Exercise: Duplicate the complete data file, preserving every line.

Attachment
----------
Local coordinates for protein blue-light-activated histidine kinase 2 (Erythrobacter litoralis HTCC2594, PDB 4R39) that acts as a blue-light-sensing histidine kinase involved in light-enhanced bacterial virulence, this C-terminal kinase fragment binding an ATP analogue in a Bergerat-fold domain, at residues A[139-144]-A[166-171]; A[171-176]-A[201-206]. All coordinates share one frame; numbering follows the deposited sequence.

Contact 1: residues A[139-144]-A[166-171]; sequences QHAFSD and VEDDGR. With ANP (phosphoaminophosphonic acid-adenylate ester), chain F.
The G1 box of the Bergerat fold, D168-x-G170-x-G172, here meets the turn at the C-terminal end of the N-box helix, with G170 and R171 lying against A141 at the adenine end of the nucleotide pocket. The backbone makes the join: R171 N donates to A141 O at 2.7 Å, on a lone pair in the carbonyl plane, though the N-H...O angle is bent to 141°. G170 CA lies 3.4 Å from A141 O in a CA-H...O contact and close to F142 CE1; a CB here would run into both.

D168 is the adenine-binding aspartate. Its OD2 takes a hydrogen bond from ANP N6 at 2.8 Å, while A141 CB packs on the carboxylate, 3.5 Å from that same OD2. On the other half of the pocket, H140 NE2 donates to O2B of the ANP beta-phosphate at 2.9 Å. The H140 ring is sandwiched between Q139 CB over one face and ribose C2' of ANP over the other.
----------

Local coordinates for protein blue-light-activated histidine kinase 2 (Erythrobacter litoralis HTCC2594, PDB 4R39) that acts as a blue-light-sensing histidine kinase involved in light-enhanced bacterial virulence, this C-terminal kinase fragment binding an ATP analogue in a Bergerat-fold domain, at residues A[139-144]-A[166-171]; A[171-176]-A[201-206]. All coordinates share one frame; numbering follows the deposited sequence.

Contact 1: residues A[139-144]-A[166-171]; sequences QHAFSD and VEDDGR. With ANP (phosphoaminophosphonic acid-adenylate ester), chain F.
The G1 box of the Bergerat fold, D168-x-G170-x-G172, here meets the turn at the C-terminal end of the N-box helix, with G170 and R171 lying against A141 at the adenine end of the nucleotide pocket. The backbone makes the join: R171 N donates to A141 O at 2.7 Å, on a lone pair in the carbonyl plane, though the N-H...O angle is bent to 141°. G170 CA lies 3.4 Å from A141 O in a CA-H...O contact and close to F142 CE1; a CB here would run into both.

D168 is the adenine-binding aspartate. Its OD2 takes a hydrogen bond from ANP N6 at 2.8 Å, while A141 CB packs on the carboxylate, 3.5 Å from that same OD2. On the other half of the pocket, H140 NE2 donates to O2B of the ANP beta-phosphate at 2.9 Å. The H140 ring is sandwiched between Q139 CB over one face and ribose C2' of ANP over the other.